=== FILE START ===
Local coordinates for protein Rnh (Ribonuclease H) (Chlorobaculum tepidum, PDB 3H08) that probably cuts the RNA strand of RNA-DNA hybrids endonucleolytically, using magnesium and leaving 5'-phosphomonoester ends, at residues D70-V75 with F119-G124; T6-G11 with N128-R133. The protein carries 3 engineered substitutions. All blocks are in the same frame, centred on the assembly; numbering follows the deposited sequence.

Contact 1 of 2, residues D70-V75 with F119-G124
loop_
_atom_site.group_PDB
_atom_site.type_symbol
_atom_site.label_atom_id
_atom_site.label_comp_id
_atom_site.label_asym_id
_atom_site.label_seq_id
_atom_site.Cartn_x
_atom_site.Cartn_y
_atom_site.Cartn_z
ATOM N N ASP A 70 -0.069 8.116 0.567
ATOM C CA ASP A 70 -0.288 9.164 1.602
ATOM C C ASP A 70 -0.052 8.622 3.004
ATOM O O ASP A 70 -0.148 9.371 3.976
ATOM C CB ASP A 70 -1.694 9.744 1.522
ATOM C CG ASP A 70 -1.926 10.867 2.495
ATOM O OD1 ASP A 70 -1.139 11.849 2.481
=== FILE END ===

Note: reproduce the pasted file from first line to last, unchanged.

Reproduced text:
Local coordinates for protein Rnh (Ribonuclease H) (Chlorobaculum tepidum, PDB 3H08) that probably cuts the RNA strand of RNA-DNA hybrids endonucleolytically, using magnesium and leaving 5'-phosphomonoester ends, at residues D70-V75 with F119-G124; T6-G11 with N128-R133. The protein carries 3 engineered substitutions. All blocks are in the same frame, centred on the assembly; numbering follows the deposited sequence.

Contact 1 of 2, residues D70-V75 with F119-G124
loop_
_atom_site.group_PDB
_atom_site.type_symbol
_atom_site.label_atom_id
_atom_site.label_comp_id
_atom_site.label_asym_id
_atom_site.label_seq_id
_atom_site.Cartn_x
_atom_site.Cartn_y
_atom_site.Cartn_z
ATOM N N ASP A 70 -0.069 8.116 0.567
ATOM C CA ASP A 70 -0.288 9.164 1.602
ATOM C C ASP A 70 -0.052 8.622 3.004
ATOM O O ASP A 70 -0.148 9.371 3.976
ATOM C CB ASP A 70 -1.694 9.744 1.522
ATOM C CG ASP A 70 -1.926 10.867 2.495
ATOM O OD1 ASP A 70 -1.139 11.849 2.481